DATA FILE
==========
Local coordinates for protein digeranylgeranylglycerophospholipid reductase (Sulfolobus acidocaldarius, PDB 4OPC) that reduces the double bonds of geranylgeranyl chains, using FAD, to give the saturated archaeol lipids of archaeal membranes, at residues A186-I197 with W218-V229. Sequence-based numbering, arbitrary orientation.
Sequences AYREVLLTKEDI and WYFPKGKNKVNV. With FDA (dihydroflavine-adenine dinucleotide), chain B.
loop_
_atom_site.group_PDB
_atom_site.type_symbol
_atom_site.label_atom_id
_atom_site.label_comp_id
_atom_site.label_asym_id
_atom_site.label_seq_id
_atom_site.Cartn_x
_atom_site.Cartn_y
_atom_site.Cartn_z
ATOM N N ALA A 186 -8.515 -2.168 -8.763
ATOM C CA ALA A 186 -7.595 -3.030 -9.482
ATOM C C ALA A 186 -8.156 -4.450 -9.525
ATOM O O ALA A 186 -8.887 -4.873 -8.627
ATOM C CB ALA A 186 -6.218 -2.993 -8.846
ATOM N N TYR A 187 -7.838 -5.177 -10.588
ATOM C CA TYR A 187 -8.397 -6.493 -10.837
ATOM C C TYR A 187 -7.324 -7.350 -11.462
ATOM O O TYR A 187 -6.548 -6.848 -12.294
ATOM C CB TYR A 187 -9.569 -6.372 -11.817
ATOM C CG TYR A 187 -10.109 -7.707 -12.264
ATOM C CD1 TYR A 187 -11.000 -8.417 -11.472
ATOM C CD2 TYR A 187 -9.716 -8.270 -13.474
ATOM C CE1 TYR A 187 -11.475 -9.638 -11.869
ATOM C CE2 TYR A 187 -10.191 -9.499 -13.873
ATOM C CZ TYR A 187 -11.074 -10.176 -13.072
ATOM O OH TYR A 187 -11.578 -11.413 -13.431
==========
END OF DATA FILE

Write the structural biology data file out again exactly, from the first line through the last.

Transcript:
Local coordinates for protein digeranylgeranylglycerophospholipid reductase (Sulfolobus acidocaldarius, PDB 4OPC) that reduces the double bonds of geranylgeranyl chains, using FAD, to give the saturated archaeol lipids of archaeal membranes, at residues A186-I197 with W218-V229. Sequence-based numbering, arbitrary orientation.
Sequences AYREVLLTKEDI and WYFPKGKNKVNV. With FDA (dihydroflavine-adenine dinucleotide), chain B.
loop_
_atom_site.group_PDB
_atom_site.type_symbol
_atom_site.label_atom_id
_atom_site.label_comp_id
_atom_site.label_asym_id
_atom_site.label_seq_id
_atom_site.Cartn_x
_atom_site.Cartn_y
_atom_site.Cartn_z
ATOM N N ALA A 186 -8.515 -2.168 -8.763
ATOM C CA ALA A 186 -7.595 -3.030 -9.482
ATOM C C ALA A 186 -8.156 -4.450 -9.525
ATOM O O ALA A 186 -8.887 -4.873 -8.627
ATOM C CB ALA A 186 -6.218 -2.993 -8.846
ATOM N N TYR A 187 -7.838 -5.177 -10.588
ATOM C CA TYR A 187 -8.397 -6.493 -10.837
ATOM C C TYR A 187 -7.324 -7.350 -11.462
ATOM O O TYR A 187 -6.548 -6.848 -12.294
ATOM C CB TYR A 187 -9.569 -6.372 -11.817
ATOM C CG TYR A 187 -10.109 -7.707 -12.264
ATOM C CD1 TYR A 187 -11.000 -8.417 -11.472
ATOM C CD2 TYR A 187 -9.716 -8.270 -13.474
ATOM C CE1 TYR A 187 -11.475 -9.638 -11.869
ATOM C CE2 TYR A 187 -10.191 -9.499 -13.873
ATOM C CZ TYR A 187 -11.074 -10.176 -13.072
ATOM O OH TYR A 187 -11.578 -11.413 -13.431